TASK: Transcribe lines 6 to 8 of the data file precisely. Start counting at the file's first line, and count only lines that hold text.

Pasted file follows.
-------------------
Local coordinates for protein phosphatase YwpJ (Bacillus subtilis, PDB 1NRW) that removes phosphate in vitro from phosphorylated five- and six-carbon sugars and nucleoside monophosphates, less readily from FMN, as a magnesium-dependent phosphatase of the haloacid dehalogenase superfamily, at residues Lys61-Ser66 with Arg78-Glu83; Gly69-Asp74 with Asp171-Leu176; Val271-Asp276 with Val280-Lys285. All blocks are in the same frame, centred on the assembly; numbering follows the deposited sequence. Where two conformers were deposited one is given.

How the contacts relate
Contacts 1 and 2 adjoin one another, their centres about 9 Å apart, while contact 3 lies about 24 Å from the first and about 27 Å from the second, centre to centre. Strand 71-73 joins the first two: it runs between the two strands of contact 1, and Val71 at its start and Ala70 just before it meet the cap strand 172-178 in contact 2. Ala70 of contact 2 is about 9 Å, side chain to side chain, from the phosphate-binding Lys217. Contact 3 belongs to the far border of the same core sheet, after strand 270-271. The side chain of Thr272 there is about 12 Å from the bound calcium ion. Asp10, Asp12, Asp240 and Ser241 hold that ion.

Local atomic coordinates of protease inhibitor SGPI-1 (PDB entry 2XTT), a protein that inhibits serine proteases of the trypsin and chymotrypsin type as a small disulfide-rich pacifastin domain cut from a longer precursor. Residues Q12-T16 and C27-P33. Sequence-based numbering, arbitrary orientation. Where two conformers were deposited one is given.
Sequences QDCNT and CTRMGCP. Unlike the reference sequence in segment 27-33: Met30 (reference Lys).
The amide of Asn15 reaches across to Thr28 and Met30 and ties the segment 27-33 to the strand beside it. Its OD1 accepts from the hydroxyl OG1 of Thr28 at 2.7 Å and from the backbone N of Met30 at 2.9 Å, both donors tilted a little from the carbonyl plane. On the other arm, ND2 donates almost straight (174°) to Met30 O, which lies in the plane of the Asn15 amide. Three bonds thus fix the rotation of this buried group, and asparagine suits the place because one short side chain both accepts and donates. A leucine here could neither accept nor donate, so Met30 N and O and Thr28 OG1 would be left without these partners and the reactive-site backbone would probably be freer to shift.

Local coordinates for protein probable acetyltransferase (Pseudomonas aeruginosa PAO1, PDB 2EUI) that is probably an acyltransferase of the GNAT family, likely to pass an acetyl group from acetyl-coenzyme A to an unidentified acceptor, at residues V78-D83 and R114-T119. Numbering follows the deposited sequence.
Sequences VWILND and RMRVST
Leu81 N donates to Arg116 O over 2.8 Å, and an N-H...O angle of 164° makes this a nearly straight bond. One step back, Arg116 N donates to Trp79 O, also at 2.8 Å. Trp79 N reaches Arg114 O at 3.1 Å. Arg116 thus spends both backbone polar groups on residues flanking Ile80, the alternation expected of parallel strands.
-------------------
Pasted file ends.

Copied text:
The amide of Asn15 reaches across to Thr28 and Met30 and ties the segment 27-33 to the strand beside it. Its OD1 accepts from the hydroxyl OG1 of Thr28 at 2.7 Å and from the backbone N of Met30 at 2.9 Å, both donors tilted a little from the carbonyl plane. On the other arm, ND2 donates almost straight (174°) to Met30 O, which lies in the plane of the Asn15 amide. Three bonds thus fix the rotation of this buried group, and asparagine suits the place because one short side chain both accepts and donates. A leucine here could neither accept nor donate, so Met30 N and O and Thr28 OG1 would be left without these partners and the reactive-site backbone would probably be freer to shift.

Local coordinates for protein probable acetyltransferase (Pseudomonas aeruginosa PAO1, PDB 2EUI) that is probably an acyltransferase of the GNAT family, likely to pass an acetyl group from acetyl-coenzyme A to an unidentified acceptor, at residues V78-D83 and R114-T119. Numbering follows the deposited sequence.
Sequences VWILND and RMRVST